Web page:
The World of Mathematica

Purpose of IMS

The International Mathematica Symposium is an interdisciplinary conference dedicated to Mathematica users, but also open to attendees who wish to discover its universe of two million users. Indeed, thanks to its federative power and its ability to facilitate dialog between disciplines, Mathematica covers the fields of scientific investigation, technical design and artistic creation.

That is why the symposium addresses the academic community (teaching or research) as well as the industrial sphere or the world of arts. Besides, the past IMS sites reflect the variety of topics entered upon. The symposium covers a wide variety of disciplines such as:

  • Pure and Applied Mathematics
  • Algorithms and Computer Algebra
  • Theoretical and Applied Computer Science
  • Physics
  • Complexity Analysis
  • Biology and Life Sciences
  • Human Sciences
  • Engineering
  • Economy and Finance
  • Graphics and Design
  • Visual Arts and Music
  • Education
  • Miscellaneous Applications

The symposium is thought of as a forum where everyone may present his or her results and discover ongoing work in the domain of scientific computing. As a supplement to talks, it will be animated by keynote speakers, panels, training sessions, poster sessions, software demonstrations, art exhibitions, not forgetting tourism and gastronomy.

Mathematica related websites

Here is a list of websites devoted to Mathematica related activities or communities.

Wolfram Research International Mathematica Symposium (IMS)
Wolfram Research - France Mathematica related forums
Mathematica online documentation Math Group(International MUG)
Mathematica online ressources Groumf (French MUG)
Images created with Mathematica About mathematical functions
The Mathematica Journal About MathML
Mathematica in Education and Research Mathematics online encyclopedia
Wiki-Mathematica (Mathematica-users) Scientific online encyclopedia
Other references to institutional or personal web sites or web pages devoted to Mathematica may be found on wiki-Mathematica. Otherwise, on this international community or this french community web pages, you will also find complementary lists of web sites or web pages about Mathematica. If your URL, devoted to Mathematica developments or uses, does not appear in these lists and if you would like it to appear, please edit wiki-Mathematica or send an e-mail to

Applications developed in Mathematica

A number of applications have been developed with Mathematica, some of them at Wolfram Research, others by independant developers. Their domains range from mathematics to engineering, through physics, computer science and finance. The first table gives a list of applications developed by Wolfram Research. The second one provides with a list of applications developed by independant developers, with their URLs. All these packages are also presented on a Wolfram Research web page.

Applications developed by Wolfram Research

Control System Professional Digital Image Processing Dynamic Visualizer
Experimental Data Analyst Finance Essentials Electrical Engineering Examples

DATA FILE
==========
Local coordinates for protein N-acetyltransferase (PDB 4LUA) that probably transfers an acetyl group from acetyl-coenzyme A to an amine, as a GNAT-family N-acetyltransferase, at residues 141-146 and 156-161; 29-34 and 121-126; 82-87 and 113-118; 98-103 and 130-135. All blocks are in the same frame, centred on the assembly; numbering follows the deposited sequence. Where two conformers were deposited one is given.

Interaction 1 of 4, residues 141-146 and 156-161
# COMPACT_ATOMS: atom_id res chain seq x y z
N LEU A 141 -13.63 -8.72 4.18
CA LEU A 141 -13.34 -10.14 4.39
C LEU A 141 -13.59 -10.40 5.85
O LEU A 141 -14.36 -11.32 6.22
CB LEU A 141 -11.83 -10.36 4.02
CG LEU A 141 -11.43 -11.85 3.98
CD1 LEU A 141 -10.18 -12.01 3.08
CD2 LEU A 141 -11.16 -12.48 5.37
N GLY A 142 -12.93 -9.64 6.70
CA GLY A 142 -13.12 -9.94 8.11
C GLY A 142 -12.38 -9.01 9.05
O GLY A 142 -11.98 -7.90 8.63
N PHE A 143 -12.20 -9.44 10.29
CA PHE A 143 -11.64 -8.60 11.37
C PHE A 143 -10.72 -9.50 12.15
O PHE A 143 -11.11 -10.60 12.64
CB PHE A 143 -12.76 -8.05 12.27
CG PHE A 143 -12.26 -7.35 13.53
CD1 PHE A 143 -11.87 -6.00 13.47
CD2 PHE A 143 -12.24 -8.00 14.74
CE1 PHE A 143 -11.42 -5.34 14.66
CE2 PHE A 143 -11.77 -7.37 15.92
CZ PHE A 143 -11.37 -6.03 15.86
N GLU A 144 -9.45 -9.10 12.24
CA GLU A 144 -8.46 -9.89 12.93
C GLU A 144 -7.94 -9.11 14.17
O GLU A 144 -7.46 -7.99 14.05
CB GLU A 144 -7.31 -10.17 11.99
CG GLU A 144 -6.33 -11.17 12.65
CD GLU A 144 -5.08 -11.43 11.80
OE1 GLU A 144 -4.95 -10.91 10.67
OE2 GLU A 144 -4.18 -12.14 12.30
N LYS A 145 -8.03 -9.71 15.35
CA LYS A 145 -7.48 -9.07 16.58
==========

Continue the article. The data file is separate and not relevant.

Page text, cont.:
Mechanical Systems Fuzzy Logic Mathematica Link for Excel
Neural Networks A New Kind of Science Explorer Parallel Computing Toolkit
Wavelet Explorer Scientific Astronomer Signals and Systems
Structural Mechanics Time Series

Applications developed by independant developers

Analog Insydes Derivatives Expert
Geometrica Global Optimization
Industrial Electromagnetism Industrial Optimization
Industrial Thermics Machine learning framework
And more...
Magnetica MathCode C++
MathModelica MathCode F90
Mathematica Link for LabVIEW MathOptimizer
MathTensor Operations Research
SchematicSolver TSi ProPac
Optica Pathway Lab
And more...
PrimeKit (book)
Tensors in Physics (book)
VisualDSolve (book)

Users testimonies

Physicist's testimony

One day, I met a student who had to design the optical system of an electro-positron collider. The topic was wonderful since the machine had to probe matter at the level of 1 TeV (1012 electron-volt) in the center of mass of the collisions.
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Bruno Autin, physicist at CERN (Geneva, Switzerland).

One experience with Mathematica

I first heard of Mathematica at the end of the 1980's. At this time, there were confuse ideas of what could be done: we were expecting too much but doing too little. I met version 2 at the beginning of the 1990's, although, without a front end (under unix), I was quickly discouraged.
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Pierre Albarède

Why I am enthusiastic about Mathematica

Having heard well of Mathematica, my research team acquired it in the early nineties (version 1.1). We then quickly realize it was a fantastic product founded on an evolutionary infrastructure full of promises.
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Rémi Barrère, university of Franche-Comté, ENSMM, (Besançon, France)

Testimony of Eric Jacopin

I discovered Mathematica 1.2 on an Apple Macintosh at the Robotics Laboratory of Stanford University, in April 1989. There, I had a 6 by 6 matrix with parameterized entries and needed its eigenvalues. I still remember giving the matrix to Mathematica and then almost immediately getting the desired eigenvalues.
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Eric Jacopin